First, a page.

Jason Derulo

Saturday September 22

SSE Hydro, Glasgow

You'll know at least one Jason Derulo song, even if you think you have no interest in this slick Florida-born pop man. It's the one you've thought was maybe called Get Up Next To You or Gets Me So High. A light, funky track bursting with energy and sharp hooks, Want To Want Me (its real title) also featured one of the best falsettos this side of Michael Jackson.

That voice, coupled with an intoxicating melody and a relateable sense of awkwardness, became one of the most consistently played radio tracks in recent years. In clothes shops and supermarkets, in taxis and on the bus, on the telly and in the pub; its continuing presence obscures the fact it was released in 2015, back in that other world before Brexit and Trump.

Want To Want Me also made Derulo properly stand out from the legions of Drakes, Sean Pauls and The Weeknds making generic, r 'n' b pop. While his albums are often unremarkable, Derulo's prolific singles output (40 and counting) – means that for every couple of duds, there'll likely be another winner out soon.

"Jason Derulo has one of the most impressive work ethics I've ever come across – he just keeps knocking out songs in the studio," said producer JR Rotem, the man who signed Derulo to his Beluga Heights Records and produced his first single, 2009's Whatcha Say.

Since then he's collaborated with countless other pop people, shifted 50 million units and notched around six billion plays on Spotify and Youtube.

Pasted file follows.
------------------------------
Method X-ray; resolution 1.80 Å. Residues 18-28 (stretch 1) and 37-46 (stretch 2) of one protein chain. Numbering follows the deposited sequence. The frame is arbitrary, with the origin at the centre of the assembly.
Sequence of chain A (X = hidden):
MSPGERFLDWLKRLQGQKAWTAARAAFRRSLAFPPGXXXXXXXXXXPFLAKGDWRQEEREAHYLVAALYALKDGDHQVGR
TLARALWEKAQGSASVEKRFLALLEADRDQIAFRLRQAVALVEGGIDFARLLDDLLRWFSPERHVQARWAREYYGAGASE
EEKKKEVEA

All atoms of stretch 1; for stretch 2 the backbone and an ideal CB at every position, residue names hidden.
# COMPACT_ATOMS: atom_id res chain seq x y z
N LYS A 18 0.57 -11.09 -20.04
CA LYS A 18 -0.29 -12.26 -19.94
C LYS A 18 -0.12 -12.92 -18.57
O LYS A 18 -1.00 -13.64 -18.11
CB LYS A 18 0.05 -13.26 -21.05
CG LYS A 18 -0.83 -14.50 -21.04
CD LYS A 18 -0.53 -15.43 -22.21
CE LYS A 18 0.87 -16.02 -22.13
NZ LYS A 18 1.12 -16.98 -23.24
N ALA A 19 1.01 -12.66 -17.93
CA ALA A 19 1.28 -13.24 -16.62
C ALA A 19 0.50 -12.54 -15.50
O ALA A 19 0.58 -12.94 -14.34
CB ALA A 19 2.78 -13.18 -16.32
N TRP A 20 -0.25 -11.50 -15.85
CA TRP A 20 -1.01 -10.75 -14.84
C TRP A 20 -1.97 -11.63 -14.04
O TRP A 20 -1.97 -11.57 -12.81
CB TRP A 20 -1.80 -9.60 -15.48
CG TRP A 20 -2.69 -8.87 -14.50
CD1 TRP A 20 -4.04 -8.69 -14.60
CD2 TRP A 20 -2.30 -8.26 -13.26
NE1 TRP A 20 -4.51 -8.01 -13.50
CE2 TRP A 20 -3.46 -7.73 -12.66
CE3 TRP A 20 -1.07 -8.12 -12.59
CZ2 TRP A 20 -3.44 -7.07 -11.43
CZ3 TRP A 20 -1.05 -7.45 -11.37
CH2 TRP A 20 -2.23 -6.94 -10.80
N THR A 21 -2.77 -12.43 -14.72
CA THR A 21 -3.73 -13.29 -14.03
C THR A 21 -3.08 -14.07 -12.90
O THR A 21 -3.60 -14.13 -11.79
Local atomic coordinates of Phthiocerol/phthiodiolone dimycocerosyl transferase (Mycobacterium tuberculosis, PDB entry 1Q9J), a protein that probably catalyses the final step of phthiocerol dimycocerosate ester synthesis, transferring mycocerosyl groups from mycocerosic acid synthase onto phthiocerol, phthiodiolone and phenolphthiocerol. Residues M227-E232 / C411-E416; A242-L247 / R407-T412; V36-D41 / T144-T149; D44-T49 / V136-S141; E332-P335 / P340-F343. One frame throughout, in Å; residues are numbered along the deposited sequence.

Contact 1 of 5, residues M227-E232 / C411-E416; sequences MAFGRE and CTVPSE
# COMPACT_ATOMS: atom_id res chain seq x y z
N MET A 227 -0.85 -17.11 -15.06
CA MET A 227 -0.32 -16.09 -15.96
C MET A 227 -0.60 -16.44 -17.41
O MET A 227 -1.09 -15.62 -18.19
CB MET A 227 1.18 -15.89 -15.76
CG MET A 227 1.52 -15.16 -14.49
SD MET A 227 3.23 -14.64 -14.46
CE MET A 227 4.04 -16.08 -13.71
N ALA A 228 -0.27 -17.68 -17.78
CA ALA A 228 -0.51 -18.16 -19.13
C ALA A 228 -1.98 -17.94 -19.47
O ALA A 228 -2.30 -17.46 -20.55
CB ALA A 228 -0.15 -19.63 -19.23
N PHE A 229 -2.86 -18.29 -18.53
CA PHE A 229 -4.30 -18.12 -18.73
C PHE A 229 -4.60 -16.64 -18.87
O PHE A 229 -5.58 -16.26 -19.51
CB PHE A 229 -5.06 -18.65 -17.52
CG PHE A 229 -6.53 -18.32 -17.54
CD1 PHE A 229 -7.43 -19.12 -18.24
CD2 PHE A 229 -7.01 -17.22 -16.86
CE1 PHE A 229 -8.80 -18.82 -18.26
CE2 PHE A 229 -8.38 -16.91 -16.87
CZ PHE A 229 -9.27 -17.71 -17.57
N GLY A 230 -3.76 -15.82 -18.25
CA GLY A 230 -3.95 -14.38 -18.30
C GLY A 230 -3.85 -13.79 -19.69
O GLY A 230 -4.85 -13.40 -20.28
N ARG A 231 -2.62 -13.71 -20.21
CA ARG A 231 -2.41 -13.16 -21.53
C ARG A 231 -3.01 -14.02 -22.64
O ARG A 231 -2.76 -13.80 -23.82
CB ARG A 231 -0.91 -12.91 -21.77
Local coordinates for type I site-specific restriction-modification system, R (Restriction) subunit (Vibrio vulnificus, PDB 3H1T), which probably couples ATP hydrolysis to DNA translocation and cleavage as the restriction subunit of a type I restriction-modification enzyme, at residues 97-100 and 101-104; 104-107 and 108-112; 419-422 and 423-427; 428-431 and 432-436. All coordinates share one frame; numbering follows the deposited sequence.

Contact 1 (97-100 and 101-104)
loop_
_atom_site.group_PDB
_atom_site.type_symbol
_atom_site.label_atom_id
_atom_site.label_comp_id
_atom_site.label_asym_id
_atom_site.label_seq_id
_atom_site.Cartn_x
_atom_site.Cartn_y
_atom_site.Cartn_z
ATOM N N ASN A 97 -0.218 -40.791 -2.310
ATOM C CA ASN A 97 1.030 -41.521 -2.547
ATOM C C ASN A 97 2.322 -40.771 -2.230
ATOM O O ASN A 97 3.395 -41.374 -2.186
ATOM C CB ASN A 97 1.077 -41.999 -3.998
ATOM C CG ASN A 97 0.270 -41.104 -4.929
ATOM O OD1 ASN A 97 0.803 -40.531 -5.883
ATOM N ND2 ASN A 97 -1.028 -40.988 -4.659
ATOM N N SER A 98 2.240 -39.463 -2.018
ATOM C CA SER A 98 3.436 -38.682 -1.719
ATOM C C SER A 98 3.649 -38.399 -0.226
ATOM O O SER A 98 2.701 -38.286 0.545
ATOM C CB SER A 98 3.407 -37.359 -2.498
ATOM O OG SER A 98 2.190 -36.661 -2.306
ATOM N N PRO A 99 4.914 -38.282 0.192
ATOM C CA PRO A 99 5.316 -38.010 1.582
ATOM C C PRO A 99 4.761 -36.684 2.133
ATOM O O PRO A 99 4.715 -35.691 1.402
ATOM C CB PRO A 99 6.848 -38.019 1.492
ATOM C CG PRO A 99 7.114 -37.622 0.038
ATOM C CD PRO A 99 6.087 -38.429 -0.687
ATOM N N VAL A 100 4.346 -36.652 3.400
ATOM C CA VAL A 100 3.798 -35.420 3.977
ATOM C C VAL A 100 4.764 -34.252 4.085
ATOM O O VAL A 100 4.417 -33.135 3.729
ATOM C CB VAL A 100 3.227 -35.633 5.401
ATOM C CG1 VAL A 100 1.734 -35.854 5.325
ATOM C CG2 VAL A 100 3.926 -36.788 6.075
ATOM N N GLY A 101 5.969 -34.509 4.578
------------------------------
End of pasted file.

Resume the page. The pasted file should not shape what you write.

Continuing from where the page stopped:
A fair few of the latter (currently around 368,000 000) were for the steamy video to Want To Want Me. Derulo lies in bed, sheets askew; a Men's Health cover model clammy with desire – or flu. He calls a cab to "get me there fast"; “there” being the vast boudoir of glamour model Tianna Gregory. Premiering, appropriately enough on Tinder, it's raunch to the point of being funny, and the scenes of him singing to her from a stage (it really is a big place she's got) are endearing.

Want To Want Me is wholesome fare in comparison to 2014's Talk Dirty album. That year he released just one single, Wiggle, a distinctive, if rather repetitive hit about his favourite theme – buttocks. The video is like a throwback to 1992's Baby Got Back (commonly known as I Like Big Butts) but without the body positivity and humour.

A least Sir Mix-a-Lot claimed to like the women that the big butts belonged to. In Wiggle, as elsewhere in Derulo's back catalogue (see also recent single Tip Toe) the women might as well get lost – after leaving their buttocks behind, of course.

It's odd that, the year before Wiggle, Robin Thicke's career and marriage were ended with the fallout from his Blurred Lines single. Pressed on the issue by an ABC journalist, Derulo said: "Nowhere in my mind am I thinking: 'I'm objectifying women', I'm just making a fun song, and it's supposed to be taken in that light."

That's settled then. Claim gormlessness and enjoy the grooves.

Rescheduled from March due to recording commitments for his new album, this date comes on the back of airy World Cup single Colors and Goodbye, a reggaeton take on modern opera classic Time To Say Goodbye. Featuring Nicki Minaj, it's either completely unlistenable or a subversive delight, depending on your appreciation of Minaj.

Support is from Calum Scott, the chap from Kingston-Upon-Hull whose Britain's Got Talent turn took him to number two in the charts with his version of Robyn's Dancing On My Own.